Never forget your pets as well! Animals such as cats and dogs, for example, can also suffer from heat stroke. They will experience symptoms such as lethargy and excessive panting, and even unresponsiveness. You need to contact your vet immediately so your pet can be treated – the treatment and the outcome are similar to that of humans.
Hydrating Foods To Avoid Heat Strokes
Fruits and vegetables are a good idea to eat because they offer hydration in order to avoid heat stroke. It’s because they have high water content and contain electrolytes. Good hydrating foods to beat heat stroke are: Watermelon, Coconut water, Grapefruit, Oranges, Pineapple, Bananas, Berries, Grapes, Kiwi, Bell peppers, Cucumber, Carrots, Zucchini, Tomatoes, Avocado, Radishes, Iceberg lettuce, Broccoli etc
Full of electrolytes, they also contain the all-important magnesium, calcium, and potassium. Electrolytes are vital because they help you to maintain your fluid balance in your body; they keep your blood pressure levels stable too.
Try To Avoid Sugary Drinks, Alcohol and Caffeine
You need to prevent dehydration in hot temperatures, so that will means avoiding beverages such as alcohol; caffeine and sugary drinks. These all increase your urination and electrolyte loss. Consuming too much sugar can also lead to inflammation, making heat stroke symptoms worse. There are sports drinks which are marketed to keep you hydrated while you are involved in competitive sports and games, etc. but a lot of these products contain heaps of sugar and synthetic flavorings. Go for natural electrolytes instead.
Avoid Direct Sunlight
Try and limit your time outdoors on really hot days, particularly in the midday sun when the sun is at its hottest. You always need to try and get to some shade – if you are in an open space, bring an umbrella for protection. For those athletes who train outdoors, try and schedule your training later on in the day when the temperature is cooler.
If Possible, Stay In an Air-Conditioned Building
It is imperative to keep body temperature down when in extreme heat. A fan won’t help. You will need an air-conditioned home or building for as long as possible. If you don’t have air-conditioning at home, try and find an air conditioned shelter somewhere in your community where you can get the relief you need for a few hours.
These can be shopping malls, theaters, libraries, restaurants, and community centers. Fans and open windows might offer a bit of help but be careful they are not simply just circulating the hot air. To bring your temperature down, get under a cold shower or a bath or apply cool compresses to your head or at the back of your neck, wear very lightweight clothing and avoid strenuous activities.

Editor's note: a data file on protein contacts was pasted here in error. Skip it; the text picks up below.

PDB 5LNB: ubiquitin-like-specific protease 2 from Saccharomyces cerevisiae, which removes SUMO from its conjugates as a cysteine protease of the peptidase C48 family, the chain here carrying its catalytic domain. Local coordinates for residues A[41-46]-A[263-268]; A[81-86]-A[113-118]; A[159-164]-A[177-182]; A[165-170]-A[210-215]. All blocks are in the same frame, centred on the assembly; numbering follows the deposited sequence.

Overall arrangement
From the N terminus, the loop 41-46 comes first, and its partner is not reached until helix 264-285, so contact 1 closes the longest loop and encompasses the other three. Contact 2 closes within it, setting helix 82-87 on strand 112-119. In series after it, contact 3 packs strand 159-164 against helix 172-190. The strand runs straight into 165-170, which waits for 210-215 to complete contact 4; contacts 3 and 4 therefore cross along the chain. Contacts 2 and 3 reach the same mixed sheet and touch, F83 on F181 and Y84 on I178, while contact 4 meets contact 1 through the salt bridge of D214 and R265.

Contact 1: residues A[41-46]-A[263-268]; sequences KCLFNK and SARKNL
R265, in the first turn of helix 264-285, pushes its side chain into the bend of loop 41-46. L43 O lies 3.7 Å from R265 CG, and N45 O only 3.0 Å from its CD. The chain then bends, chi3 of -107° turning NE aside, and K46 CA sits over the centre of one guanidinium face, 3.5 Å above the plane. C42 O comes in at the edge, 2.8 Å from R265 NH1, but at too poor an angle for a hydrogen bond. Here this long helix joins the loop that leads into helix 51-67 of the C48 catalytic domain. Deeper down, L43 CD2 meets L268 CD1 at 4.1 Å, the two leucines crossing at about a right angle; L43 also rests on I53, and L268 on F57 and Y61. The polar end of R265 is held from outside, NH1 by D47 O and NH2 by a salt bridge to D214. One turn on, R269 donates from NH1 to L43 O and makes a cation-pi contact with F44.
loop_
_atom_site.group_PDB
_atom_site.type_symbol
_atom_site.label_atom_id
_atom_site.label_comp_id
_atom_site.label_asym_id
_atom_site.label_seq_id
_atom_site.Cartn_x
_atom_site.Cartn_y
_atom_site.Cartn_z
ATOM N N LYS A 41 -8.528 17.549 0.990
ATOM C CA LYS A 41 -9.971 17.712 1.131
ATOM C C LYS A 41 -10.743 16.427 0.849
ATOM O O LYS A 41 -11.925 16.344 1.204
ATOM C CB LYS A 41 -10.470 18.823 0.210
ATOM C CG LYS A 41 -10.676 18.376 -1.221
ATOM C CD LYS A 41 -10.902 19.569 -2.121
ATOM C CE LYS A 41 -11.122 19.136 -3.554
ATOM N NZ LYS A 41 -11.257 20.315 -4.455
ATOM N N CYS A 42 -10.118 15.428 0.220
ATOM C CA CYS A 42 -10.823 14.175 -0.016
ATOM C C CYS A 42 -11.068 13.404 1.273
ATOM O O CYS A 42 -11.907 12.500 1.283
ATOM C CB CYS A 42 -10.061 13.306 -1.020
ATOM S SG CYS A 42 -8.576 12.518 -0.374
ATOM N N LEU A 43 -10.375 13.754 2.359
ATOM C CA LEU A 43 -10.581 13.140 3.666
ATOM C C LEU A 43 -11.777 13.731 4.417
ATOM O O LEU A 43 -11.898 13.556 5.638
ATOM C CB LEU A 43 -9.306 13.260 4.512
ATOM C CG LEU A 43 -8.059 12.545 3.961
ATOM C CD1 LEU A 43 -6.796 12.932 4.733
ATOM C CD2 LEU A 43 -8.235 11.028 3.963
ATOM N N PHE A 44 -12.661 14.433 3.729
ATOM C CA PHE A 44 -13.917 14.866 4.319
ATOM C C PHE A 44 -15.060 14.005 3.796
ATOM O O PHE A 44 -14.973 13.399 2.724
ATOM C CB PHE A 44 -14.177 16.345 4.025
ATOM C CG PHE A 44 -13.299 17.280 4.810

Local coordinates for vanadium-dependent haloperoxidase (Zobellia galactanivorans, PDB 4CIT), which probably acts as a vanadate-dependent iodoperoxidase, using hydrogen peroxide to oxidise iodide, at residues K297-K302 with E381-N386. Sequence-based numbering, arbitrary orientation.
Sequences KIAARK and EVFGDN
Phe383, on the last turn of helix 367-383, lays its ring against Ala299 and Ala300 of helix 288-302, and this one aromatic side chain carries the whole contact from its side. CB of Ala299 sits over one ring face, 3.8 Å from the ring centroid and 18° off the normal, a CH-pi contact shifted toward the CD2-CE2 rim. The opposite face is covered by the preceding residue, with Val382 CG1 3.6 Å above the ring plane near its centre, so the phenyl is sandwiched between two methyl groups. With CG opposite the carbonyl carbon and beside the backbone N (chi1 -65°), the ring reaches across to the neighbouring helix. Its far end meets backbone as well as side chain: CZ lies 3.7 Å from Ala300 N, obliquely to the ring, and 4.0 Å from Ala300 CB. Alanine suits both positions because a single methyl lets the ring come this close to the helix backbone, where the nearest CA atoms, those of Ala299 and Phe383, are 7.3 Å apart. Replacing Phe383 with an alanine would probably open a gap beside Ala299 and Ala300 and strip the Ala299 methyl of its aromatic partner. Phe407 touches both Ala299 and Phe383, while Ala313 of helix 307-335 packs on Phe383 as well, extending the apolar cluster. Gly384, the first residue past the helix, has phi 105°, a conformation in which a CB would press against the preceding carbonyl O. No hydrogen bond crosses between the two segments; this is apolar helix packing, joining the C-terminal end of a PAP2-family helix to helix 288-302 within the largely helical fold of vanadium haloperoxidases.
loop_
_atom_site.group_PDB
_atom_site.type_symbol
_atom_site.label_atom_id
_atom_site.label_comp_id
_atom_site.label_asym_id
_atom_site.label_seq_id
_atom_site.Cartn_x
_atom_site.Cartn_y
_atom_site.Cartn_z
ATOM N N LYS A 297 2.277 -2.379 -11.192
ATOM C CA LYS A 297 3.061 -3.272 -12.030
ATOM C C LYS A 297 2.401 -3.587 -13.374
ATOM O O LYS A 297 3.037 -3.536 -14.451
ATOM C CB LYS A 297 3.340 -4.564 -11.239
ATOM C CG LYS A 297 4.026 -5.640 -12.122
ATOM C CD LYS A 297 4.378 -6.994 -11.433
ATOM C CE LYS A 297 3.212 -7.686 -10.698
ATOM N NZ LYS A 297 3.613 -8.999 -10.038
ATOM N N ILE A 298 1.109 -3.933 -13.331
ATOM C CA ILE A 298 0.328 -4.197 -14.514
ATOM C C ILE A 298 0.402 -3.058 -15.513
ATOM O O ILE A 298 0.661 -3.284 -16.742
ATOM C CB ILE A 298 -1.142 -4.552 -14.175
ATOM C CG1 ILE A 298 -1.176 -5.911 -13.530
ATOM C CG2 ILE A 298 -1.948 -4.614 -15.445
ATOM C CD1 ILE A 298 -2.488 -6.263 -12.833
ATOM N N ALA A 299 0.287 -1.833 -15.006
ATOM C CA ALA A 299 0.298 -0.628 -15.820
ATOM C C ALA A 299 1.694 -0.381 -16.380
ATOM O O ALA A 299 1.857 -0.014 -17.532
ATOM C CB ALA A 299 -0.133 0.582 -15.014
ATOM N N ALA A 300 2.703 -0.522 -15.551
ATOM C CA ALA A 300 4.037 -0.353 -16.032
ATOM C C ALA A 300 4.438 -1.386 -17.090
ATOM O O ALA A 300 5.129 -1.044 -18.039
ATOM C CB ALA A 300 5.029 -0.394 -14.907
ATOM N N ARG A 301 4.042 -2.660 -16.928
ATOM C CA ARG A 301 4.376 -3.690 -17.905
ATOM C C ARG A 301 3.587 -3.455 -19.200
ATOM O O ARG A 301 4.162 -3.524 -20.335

Do Check Your Medication
There are some medications which can even increase your risk of heat stroke. This is because they affect how your body responds to the heat. Sometimes they interfere with your salt and water balance as well. Medicines like antibiotics, antihistamines, antidepressants, medicines for blood pressure, cholesterol, laxatives, etc. – they all play a role. If you are taking any of these types of medications, talk to your doctor about heat-related illnesses. Take special care to stay hydrated and cool on hot days when you are on certain medications.
Never Leave Your Pet or a Person in a Parked Car
This is a common cause of heat-related deaths in people and animals. When you park in the sun, the temperature in a car can rise as much as 20 degrees in just 10 minutes. When your car is parked, keep it locked so that little children and pets can’t get inside.
Is it Heat Stroke or Heat Exhaustion?
Heat exhaustion and heatstroke are both caused by exercising in hot, humid weather wherein the body becomes dehydrated. But they are slightly different:
1. Heatstroke usually develops after heat exhaustion, especially if the condition is not treated. Usually, the temperature of the body rises and the cooling systems no longer works. This is potentially a life-threating condition and is characterized by vomiting, nausea, dizziness, headache, rapid heartbeat, fatigue, dry, and hot skin and shortness of breath with decreased urination.
2. Heat exhaustion is accompanied usually by a fever that does into usually go higher than 104 degrees Fahrenheit (40°C). Usually the person experiences excessive thirst, they could faint, with nausea and their skin is normally cool and clammy. They also suffer from muscle aches and weakness with heavy sweating, dizziness and a slow heartbeat.
The Prognosis For Heat Stroke
If the person gets effective, quick treatment, he can recover with a few problems and maybe none at all. Some people will become more sensitive to hot weather. The patient will usually spend about 2 days in a hospital and longer if there has been organ damage. But complete recovery from heat stroke and the effects it can have on the internal organs can take as much as 2 months to a year to recover from.
If complications increase, the prognosis declines, rapidly, because the brain and other organs like the liver, lungs and the kidneys can have permanent damage. This can cause long term effects on the health of the patient.
Conclusion: If you are with someone who is showing signs of heat stroke, you need to call 911 immediately. Try and move the person to a cool place and try and cool them down by applying some cool pressure on their forehead, even pouring cool water over their body. Then wait for the professionals to take over. Remember, heat stroke is a serious medical emergency and immediate treatment is imperative.